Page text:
Windows Defender Credential Guard uses virtualization-based security to secure secrets on Windows 10 Enterpirse and Windows Server 2019 machines. Using this method, only privileged system software can access them. Windows Defender Credential Guard will help preventing unauthorized access that can lead to credential theft attack. In this tutorial I will show you how to implement Windows Credential Guard.
How it works
Windows Defender Credential Guard prevents hackers and/or malware from retrieving NTLM password hashes, Kerberos Ticket Granting Tickets, and credentials stored by applications such as domain credentials. It accomplish this by isolating these features virtually using Hyper-V running on the local system. The Local Security Authority (LSA) that runs on modern Windows 10 devices, will talk to a new component called the isolated LSA process.
This process runs virtually and stores and protect secrets. As a result, the isolated process is not accessible by the operating system other than the local LSA.
This islolated LSA process will only host a small subset of operating system binaries that it needs to be functional. Certificates sign binaries with a certficate, whereas this is trusted by the virtualization-bases security. When the signature could not be verified, the isolated LSA process will fail to launch.
Note: It is important to investigate what Windows Defender Credential Guard might break in your production environment. Important authentication flows like wireless network access or application access through single sign-on might fail.
Security mostly comes at a cost. Functionality is limited. Of course, Windows Defender Credential Guard is no exception. Applications will break if they require:
- Kerberos DES encryption support
- Kerberos unconstrained delegation
- Extracting the Kerberos TGT
Applications will prompt and expose credentials to risk if they require:
- Digest authentication
- Credential delegation
However, applications can prompt for credentials or use credentials stores in Windows Vault which is not potected by Windows Defender Credential Guard. Kerberos does not allow unconstrained Kerberos delegation or DES encryption, not only for signed-in credentials, but also prompted or saved credentials.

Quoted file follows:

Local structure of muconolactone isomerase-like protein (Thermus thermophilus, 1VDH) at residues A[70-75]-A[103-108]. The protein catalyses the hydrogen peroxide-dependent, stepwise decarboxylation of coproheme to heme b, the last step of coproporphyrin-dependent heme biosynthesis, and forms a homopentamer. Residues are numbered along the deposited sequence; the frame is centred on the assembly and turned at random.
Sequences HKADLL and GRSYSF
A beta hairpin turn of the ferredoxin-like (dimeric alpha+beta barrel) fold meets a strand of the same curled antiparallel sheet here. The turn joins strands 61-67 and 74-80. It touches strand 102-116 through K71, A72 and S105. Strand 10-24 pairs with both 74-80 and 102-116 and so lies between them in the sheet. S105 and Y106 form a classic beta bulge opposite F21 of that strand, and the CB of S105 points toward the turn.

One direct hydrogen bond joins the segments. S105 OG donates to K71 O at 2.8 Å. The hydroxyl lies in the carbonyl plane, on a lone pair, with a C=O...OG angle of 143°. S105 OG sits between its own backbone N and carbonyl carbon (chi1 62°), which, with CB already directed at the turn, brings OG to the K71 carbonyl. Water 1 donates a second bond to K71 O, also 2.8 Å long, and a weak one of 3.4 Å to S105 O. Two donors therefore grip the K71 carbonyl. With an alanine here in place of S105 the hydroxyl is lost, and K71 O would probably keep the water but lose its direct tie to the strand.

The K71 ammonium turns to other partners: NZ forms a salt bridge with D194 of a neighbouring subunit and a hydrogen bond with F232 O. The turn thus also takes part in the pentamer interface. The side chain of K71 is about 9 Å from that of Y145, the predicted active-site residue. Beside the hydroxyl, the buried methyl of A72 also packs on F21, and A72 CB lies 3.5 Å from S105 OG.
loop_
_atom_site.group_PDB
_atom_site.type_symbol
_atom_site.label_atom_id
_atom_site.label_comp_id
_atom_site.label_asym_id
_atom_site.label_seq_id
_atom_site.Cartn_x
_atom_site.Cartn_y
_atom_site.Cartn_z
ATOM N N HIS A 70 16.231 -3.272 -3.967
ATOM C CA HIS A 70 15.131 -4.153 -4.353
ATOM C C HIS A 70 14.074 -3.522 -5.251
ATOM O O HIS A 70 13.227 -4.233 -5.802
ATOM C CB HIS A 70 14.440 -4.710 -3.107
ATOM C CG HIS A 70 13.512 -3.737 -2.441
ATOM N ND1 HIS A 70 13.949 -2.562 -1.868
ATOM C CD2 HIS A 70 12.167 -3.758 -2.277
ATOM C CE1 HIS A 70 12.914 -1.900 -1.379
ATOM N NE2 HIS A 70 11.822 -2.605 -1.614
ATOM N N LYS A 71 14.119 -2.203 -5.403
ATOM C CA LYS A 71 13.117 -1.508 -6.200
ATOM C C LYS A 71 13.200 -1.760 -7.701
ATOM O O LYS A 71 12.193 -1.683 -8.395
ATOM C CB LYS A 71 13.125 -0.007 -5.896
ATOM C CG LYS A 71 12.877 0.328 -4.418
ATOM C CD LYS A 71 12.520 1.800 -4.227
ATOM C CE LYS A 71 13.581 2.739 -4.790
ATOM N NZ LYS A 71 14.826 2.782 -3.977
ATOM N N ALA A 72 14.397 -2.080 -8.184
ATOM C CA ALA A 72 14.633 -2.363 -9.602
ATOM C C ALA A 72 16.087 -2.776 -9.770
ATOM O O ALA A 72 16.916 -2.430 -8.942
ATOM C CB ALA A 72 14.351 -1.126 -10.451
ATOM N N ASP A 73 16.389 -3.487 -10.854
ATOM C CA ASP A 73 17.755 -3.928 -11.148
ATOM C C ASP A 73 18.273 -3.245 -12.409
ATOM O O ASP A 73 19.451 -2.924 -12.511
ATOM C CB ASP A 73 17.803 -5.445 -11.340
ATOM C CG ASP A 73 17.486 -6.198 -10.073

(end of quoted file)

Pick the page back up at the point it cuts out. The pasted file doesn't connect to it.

Check device capability for Windows Defender Credential Guard
Note: It is recommended to confirm that every device in your environment is capable of running Windows Defender Credential Guard.
There are some specific hardware requirements for Windows Defender Credentual Guard to work. I invested some time in creating a script myself, but there is a lot to check and verify. Luckily Microsoft provides PowerShell code that can be run from the device to check if all requirements are met.
After you have sucessfully copied the PowerShell code, save the file on the device and open a new PowerShell console with administrative access. Save the file as DG_Readiness.ps1 in C:\Defender.
Set-Location 'C:\Defender' .\DG_Readiness.ps1 -Capable
Enable for devices managed by Microsoft Intune
Access your Microsoft Intune tenant by logging in to the Microsoft Endpoint Manager admin center. Next, go to Endpoint Security and create a new policy under Account protection. Please be aware that this feature is still in preview at the time of writing.
Give the new policy a name that will suit with the rest of your environment. You might also want to add a description. When everything is filled in, click on Next.
For the purpose of this demonstration the profile has been assigned to All Devices.
With Windows Defender Credential Guard you will take another step to prevent credential theft on managed devices. End users do not oversee potential threats which evidently lead to a higher risk on a day to day basis. Configuring and implementing this feature in Microsoft Intune is easy and with good testing and evaluating almost nothing can go wrong.
Do you still have any questions? Please feel free to comment below or send me a message here.